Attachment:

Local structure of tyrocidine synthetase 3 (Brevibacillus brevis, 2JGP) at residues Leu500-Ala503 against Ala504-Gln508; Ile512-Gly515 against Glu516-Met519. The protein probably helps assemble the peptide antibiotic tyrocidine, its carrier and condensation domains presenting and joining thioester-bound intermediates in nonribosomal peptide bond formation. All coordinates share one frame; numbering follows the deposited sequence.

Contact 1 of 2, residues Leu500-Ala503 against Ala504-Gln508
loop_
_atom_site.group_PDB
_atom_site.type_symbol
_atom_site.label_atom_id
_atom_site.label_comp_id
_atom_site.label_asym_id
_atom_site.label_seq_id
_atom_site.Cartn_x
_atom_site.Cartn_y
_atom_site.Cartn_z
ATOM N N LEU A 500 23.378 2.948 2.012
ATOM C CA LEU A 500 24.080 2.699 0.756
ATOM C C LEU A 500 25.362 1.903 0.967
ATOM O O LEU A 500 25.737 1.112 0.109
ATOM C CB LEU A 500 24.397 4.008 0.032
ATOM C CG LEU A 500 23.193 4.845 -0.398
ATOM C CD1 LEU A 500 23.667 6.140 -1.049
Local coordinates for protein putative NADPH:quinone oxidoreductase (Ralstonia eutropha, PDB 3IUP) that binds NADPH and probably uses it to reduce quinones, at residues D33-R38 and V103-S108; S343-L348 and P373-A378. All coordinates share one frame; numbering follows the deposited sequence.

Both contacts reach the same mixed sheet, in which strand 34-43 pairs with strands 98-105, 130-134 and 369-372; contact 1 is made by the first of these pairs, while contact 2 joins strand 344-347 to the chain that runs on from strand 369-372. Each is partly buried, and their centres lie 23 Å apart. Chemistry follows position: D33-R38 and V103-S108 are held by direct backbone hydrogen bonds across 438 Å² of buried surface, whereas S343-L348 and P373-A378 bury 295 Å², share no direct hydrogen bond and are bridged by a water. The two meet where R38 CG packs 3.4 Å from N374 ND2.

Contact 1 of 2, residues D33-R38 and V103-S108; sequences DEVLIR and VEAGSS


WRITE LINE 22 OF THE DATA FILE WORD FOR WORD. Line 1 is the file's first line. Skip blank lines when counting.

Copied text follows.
Contact 1 of 2, residues D33-R38 and V103-S108; sequences DEVLIR and VEAGSS